Show me the title! Strategic Defaults and the Homeowners Revenge

By Numerian Posted by Michael Collins

If strategic defaults spread in part because of this new uncertainty over foreclosure and who has the title to the home, the banks and the mortgage backed securities market would be put in a dreadful position. The day in and day out cash flow expected from millions of mortgage principal and interest payments would be impacted far more than it is already, with the banks unable to access their collateral to stanch the bleeding. Insolvencies among the banks and the investors holding mortgage securities would certainly rise. Numerian

What appeared at first to be an isolated problem with home mortgage foreclosures at GMAC has morphed into a serious conundrum for just about everyone involved in the residential home market: homeowners, banks, mortgage servicers, investors, and even the US government. The problem goes beyond finding which lender has legal title to a home, and therefore the right to foreclose on a defaulted mortgage. The problem has become how to prepare for a possible behavioral change among homeowners, if more than a small percentage of them decide to stop paying on their mortgage. (Image)

Strategic Defaults are Already On the Rise

What would motivate a homeowner to stop paying their mortgage principal and interest? So far, severe financial problems, combined with a drastic fall in house prices, have been the main causes of most mortgage defaults by homeowners. When the value of the house falls below the mortgage balance due, homeowners are even more liable to default on their loan, and the greater this difference (referred to as the homeowner being “underwater”), the more likely it is that a strategic default will take place. This is an industry term for defaults that occur even though the borrower has the financial means to continue paying down the mortgage.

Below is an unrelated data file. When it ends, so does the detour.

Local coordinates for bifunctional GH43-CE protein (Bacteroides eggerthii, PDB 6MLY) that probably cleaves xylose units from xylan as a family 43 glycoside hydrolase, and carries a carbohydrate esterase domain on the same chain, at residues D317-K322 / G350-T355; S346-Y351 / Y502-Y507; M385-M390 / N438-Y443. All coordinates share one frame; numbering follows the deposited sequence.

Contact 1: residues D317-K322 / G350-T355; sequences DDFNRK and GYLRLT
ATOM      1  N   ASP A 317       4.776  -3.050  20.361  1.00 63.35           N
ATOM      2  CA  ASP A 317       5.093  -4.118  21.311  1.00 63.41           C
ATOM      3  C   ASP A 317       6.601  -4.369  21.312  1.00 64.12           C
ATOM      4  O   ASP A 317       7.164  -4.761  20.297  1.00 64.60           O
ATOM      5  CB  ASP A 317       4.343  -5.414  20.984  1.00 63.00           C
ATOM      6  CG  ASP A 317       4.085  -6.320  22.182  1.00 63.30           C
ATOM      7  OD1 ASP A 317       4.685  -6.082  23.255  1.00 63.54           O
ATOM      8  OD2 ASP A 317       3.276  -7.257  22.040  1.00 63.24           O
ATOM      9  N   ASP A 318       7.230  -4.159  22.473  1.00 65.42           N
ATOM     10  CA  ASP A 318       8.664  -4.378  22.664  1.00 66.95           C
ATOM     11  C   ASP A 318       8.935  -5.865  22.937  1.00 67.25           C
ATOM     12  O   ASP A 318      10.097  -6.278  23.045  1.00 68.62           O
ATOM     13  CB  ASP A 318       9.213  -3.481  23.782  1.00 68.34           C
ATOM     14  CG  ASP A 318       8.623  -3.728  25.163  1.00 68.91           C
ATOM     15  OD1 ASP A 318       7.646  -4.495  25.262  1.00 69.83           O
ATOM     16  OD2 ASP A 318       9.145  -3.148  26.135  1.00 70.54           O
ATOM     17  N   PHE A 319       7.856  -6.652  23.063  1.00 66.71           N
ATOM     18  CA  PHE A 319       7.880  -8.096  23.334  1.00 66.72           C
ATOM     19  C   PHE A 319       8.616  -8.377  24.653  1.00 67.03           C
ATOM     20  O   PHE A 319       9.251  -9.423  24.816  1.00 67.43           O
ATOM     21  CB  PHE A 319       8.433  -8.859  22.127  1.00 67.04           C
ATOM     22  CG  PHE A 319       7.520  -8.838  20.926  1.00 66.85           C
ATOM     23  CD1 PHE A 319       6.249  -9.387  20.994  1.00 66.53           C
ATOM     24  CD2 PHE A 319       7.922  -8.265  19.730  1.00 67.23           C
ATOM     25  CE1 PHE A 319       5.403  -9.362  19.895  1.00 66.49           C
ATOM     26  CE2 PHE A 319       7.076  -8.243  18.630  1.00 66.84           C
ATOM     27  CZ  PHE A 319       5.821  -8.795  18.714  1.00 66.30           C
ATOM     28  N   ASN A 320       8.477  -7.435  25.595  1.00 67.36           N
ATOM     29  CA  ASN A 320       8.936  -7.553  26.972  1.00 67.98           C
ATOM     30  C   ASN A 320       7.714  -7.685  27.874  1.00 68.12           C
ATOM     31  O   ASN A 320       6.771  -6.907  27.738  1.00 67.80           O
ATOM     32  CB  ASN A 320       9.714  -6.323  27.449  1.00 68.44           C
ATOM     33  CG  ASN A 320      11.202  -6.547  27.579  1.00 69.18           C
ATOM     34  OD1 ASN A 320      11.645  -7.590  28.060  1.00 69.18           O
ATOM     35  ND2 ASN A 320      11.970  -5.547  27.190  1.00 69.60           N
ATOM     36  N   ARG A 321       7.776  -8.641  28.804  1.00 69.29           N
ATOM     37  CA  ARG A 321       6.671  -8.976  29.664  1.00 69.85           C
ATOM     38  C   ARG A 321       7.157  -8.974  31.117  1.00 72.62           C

Strategic defaults are a rational decision by the homeowner, who believes the value of the home is so far below the mortgage balance that it would take years for market values to catch up. Why pay off a loan on a depreciating asset, especially if the homeowner can rent the same size home for much less than their mortgage payment? Depending on the location, strategic defaults represent from 10% - 20% of all defaults. There is also more of a tendency for owners of expensive homes to strategically default than owners of average size homes, so strategic defaults are of serious concern to the banking industry.

The initial reaction of banks to the rising level of mortgage defaults was to foreclose and dispose of the property as soon as possible. When home values were in a free-fall up to the summer of 2009, the banking industry frenetically processed tens of thousands of foreclosures each month, evicting homeowners in every metropolitan area across the US. This process slowed down last year for two reasons. First, the federal government imposed a moratorium on foreclosures, and second, the banks were achieving less and less on foreclosed homes. In previous recessions, banks could recover around 40% of the value of the outstanding mortgage from a foreclosure and bank sale of the property. Today the recovery rate has fallen to an unprecedented low of 5% of the loan value, which is hardly worth the expense, time, and trouble of foreclosing on the property.

You would think, therefore, that banks would be eager to work out a deal with the homeowner, lowering their mortgage balance to some level that meets the financial capabilities of the borrower. This isn’t happening either. To do this, the bank would still have to declare a loss on its books, and even the biggest banks don’t have enough capital to do this on a wholesale scale. Another factor is that the banks may only own a small portion of the mortgage, the rest being sold off to investors in a mortgage-backed security deal. These investors would have to consent to taking a loss as well, and this is almost impossible to arrange.

Where is the Title to the Home?

Now comes a third problem. The GMAC revelations showed that this mortgage company has been foreclosing on thousands of properties each month, filing incomplete or possibly fraudulent documents with the court approving the foreclosures. The process of foreclosing on a home mortgage is complex and governed by both federal and state laws, but in any event the process requires that someone working for the foreclosing bank assert in writing that they are personally familiar with all the documents submitted, and that these documents are accurate. GMAC has not been meeting this standard. A middle level executive has been signing over 10,000 foreclosure documents for GMAC each month and could not possibly have “personal knowledge” of the details of each foreclosure.